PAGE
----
Our Opinion: 2022

China’s key risks for investors

There are three key risks for investors in Xi’s China. The first major risk is that the country is running out of time for reform. This was covered in the last post.

The second concern is the heavy hand of the state in all areas of the economy and society. Xi and his key advisers clearly believe that China has taken the wrong path. There are aspects to their vision that could be positive, at least in principle. For example, it is likely that Xi’s wide-reaching anti-corruption campaign reflects genuine personal disgust with the level of corruption in modern China rather than a simple pretext to purge political rivals. That’s not to say the campaign is well-conducted: it creates a climate of fear, it has served to crush opposition to him, and it does nothing to bring about the transparent and predictable rule of law that China badly needs. But the ambition of tackling corruption is understandable.

Similarly, the crackdown on high-flying tech companies such as Alibaba that began in 2020 is reasonable in many ways. These firms had grown very large, very powerful and often quite monopolistic, due to their success in skirting ineffective regulation. Acting against them might be beneficial for the wider economy even if it hurts shareholders in those individual firms. The problem is the suddenness, the lack of clarity in terms of the government’s long-term intentions and the abrupt reminder that private property rights are ultimately very limited.

China never gave up on the idea of a large role in the economy for the state, but it is unambiguous that Xi’s administration sees the state as far more dominant than under his recent predecessors. Whenever there is a situation in which the government feels that private businesses are not serving its social goals, it will step in. Sometimes this is survivable. After Alibaba’s time in the spotlight, Tencent took a beating over concerns that children are playing computer games too much:it and its rivals must now restrict access for children to just three hours a week at specific times. That’s unwelcome for games companies, but not a fatal blow.

However, when the government decided to outlaw for-profit private schools for children last summer, it destroyed a thriving private educational sector. US-listed shares in New Oriental Education & Technology, the largest and best-known provider, began 2021 at $17 and now trade at around $2. This decision was directed at the wide use of after-school classes and private tutoring by ambitious parents, which the government says puts too much pressure on children. The government also apparently hopes removing the social pressure to pay for expensive private tuition will raise the birth rate and eventually alleviate the country’s demographic crunch (the expense of raising children is often cited as a reason why many people remain reluctant to have large families even though the one-child policy has been abandoned). There is certainly a good case that children are under too much pressure and so the aim may be laudable. But the fact that businesses that have been built up over decades can be wiped out so quickly shows how easy it is to end up on the wrong side of the government’s new priorities.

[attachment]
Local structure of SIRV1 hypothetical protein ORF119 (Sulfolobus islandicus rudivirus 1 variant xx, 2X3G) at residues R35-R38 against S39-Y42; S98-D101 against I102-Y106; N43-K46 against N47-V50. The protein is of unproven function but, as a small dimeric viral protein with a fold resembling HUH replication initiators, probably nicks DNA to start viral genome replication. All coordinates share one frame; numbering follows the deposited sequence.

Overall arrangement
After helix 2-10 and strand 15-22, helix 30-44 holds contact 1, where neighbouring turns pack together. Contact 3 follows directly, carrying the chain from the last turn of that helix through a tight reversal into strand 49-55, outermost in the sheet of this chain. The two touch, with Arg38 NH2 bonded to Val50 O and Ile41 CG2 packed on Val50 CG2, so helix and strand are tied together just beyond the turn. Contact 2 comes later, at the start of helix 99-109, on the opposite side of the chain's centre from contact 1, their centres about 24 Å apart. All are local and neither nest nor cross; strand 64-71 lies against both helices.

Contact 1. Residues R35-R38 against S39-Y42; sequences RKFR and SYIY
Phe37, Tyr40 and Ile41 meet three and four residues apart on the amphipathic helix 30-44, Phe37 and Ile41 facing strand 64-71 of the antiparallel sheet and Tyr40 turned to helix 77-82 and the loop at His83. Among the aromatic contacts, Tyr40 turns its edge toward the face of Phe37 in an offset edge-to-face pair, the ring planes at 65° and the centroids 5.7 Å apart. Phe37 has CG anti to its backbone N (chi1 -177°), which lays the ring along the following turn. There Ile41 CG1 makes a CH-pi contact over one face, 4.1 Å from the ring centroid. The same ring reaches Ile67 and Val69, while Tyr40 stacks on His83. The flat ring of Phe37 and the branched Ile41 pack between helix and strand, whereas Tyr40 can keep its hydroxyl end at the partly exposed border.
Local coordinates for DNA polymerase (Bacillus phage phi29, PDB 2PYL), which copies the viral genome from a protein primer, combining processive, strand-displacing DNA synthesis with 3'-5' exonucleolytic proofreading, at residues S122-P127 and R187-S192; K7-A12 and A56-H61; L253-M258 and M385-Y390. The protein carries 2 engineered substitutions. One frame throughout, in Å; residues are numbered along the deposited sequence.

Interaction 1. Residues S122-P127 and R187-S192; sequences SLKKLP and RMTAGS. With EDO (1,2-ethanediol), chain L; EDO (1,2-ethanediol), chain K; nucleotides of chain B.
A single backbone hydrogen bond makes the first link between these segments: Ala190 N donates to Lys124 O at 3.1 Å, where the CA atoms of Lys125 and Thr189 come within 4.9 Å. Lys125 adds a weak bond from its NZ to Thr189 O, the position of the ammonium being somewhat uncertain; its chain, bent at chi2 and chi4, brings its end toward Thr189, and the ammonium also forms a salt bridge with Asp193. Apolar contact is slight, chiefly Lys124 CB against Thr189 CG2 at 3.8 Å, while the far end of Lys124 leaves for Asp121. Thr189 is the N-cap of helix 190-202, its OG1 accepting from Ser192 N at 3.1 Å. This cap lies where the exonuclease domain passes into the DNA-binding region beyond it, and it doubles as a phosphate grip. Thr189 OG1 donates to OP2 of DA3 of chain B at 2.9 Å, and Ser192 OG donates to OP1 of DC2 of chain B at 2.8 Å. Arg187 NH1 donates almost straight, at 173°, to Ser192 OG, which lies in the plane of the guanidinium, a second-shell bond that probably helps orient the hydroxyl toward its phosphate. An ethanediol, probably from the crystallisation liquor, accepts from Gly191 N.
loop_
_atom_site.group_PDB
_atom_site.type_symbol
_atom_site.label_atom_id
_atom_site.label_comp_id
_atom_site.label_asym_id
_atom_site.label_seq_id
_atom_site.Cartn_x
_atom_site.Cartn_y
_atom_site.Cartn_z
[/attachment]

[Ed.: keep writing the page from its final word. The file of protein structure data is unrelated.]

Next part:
But the problem goes deeper than control of the economy. Under Xi, the state has cracked down ever more heavily on freedom of speech and discussion of any issues that could be considered sensitive. In the mid 2000s, what could be freely debated or reported had steadily expanded in China. The climate became somewhat more restrictive around the time of the Beijing Olympics and did not fully open up again – but in recent years the shift towards repression has become far more severe. Journalists are much more restricted in what they can report and censorship on social media has become stricter. Newspapers are now full of fawning articles about Xi’s virtues and vision.

The ability to debate policies is constrained even in academia, while high-profile critics who might previously have enjoyed some element of protection because of their status and connections have been silenced. Real-estate tycoon Ren Zhiqiang, who had been a blunt critic of Xi and the party, was last year jailed for 18 years on allegations of corruption, in what was widely seen as a warning to others.

Obviously, to anybody who values freedom of speech, this is appalling. However, it’s also bad for China regardless of the human-rights issue. Shutting down the ability to report, discuss and debate increases the risk of making mistakes. Policies are not publicly scrutinised, while the information reaching top decision makers become more one-sided.

In the next post, we will look at Xi’s China’s more muscular attitude to international relations.

4th January 2021